Budget review: new taxes and cuts loom large

New Era, October 28, 2016, by Desie Heita

CalleClick here to read the Minister's full speech

Namibia has officially entered a period of belt-tightening – this time tighter than previously – while re-allocating funds and freezing a whole lot to restore stability and confidence in the economy.

The country’s projected earnings are weak, because Namibia would not be able to export and sell as many of its products as it did last year. And although the situation is not quite frightening as yet, it does require that Namibia review how the country spends what is in the kitty.

That means cutting expenditure and re-allocating funds to assist those whose purses would otherwise be hard-hit by slow and low economic growth.

Hence, the austere fiscal policy statement that Finance Minister Calle Schlettwein tabled in parliament yesterday cuts the operational budget by N$1,82 billion.

The cuts amount to N$634 million on personnel expenditure; N$528 million on travel allowances, material suppliers and transport; N$379,6 million on subsidies and current transfers, as well as N$278 million on the acquisition of capital assets.

The development budget was cut by N$2,7 billion, which weighs on future construction of office blocks and extensions.


CNBCNamibian President Hage Geingob talks about the economy and investment

Please click on the photo to watch the video.


Columbia World Leaders Forum - Dr. Hage G. Geingob, President of the Republic of Namibia

Uploaded on Sep 26, 2016

This World Leaders Forum program features an address by His Excellency Dr. Hage G. Geingob, President of the Republic of Namibia, titled, Transparency and Governance Reforms in Africa, Development Reforms and Constitutional Democracy, followed by a question and answer session with the audience.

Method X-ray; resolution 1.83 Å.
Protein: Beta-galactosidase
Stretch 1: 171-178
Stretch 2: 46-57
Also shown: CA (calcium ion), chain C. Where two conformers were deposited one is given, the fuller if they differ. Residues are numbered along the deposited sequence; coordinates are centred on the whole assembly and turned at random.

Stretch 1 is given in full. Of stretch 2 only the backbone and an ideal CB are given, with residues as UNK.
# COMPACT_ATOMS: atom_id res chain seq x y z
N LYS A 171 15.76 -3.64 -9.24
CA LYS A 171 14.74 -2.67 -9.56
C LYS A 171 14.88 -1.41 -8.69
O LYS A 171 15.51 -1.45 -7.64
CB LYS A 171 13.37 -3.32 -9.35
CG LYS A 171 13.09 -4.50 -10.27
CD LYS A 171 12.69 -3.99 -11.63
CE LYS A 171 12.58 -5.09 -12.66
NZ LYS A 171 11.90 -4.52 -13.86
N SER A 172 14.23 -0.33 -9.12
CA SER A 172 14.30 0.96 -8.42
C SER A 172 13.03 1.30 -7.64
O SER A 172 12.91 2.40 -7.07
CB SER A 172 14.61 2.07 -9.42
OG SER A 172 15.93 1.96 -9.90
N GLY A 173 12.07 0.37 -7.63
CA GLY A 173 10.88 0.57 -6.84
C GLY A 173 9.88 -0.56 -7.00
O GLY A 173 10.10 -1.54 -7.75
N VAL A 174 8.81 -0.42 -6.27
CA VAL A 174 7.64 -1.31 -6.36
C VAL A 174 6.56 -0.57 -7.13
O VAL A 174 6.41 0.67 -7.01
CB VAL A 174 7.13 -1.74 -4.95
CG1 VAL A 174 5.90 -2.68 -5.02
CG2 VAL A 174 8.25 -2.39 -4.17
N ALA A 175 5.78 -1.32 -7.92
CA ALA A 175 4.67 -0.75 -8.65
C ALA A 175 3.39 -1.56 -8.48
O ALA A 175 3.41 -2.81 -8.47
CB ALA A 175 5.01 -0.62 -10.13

Please, click here or on the photo to watch the video.

Pres Dr Geingob Columbia University

693940H.E. Mr. Hage Geingob, President of the Republic of Namibia, speaks before the General Assembly, 21 September 2016

Statement Summary:

HAGE G. GEINGOB, President of Namibia, said the world’s people had implored the United Nations to increase its efforts in more spheres of activity, locations and challenging circumstances than in the Organization’s history. Implementation of the new 2030 Agenda would require coherence and complementarity among global, continental, regional, national, local and other platforms. In addition, the success of the Sustainable Development Goals would require efforts to integrate economic growth, social justice and environmental stewardship. “We need to talk now about inclusive growth that would translate to decent jobs for our citizens,” he said, urging a shift away from the current growth models.

To make a dent on poverty, Namibia had to grow at a higher level, he said, stressing his country’s commitment to responsibly managing the economy. There was no risk it would not honour its near- and medium-term debt obligations. The private sector had a crucial role to play in stimulating growth. On the social justice front, he expressed concern about the current refugee crisis, which required immediate and collective action. Notably, factors that forced people to flee needed to be addressed, rather than just addressing the symptoms of the problem.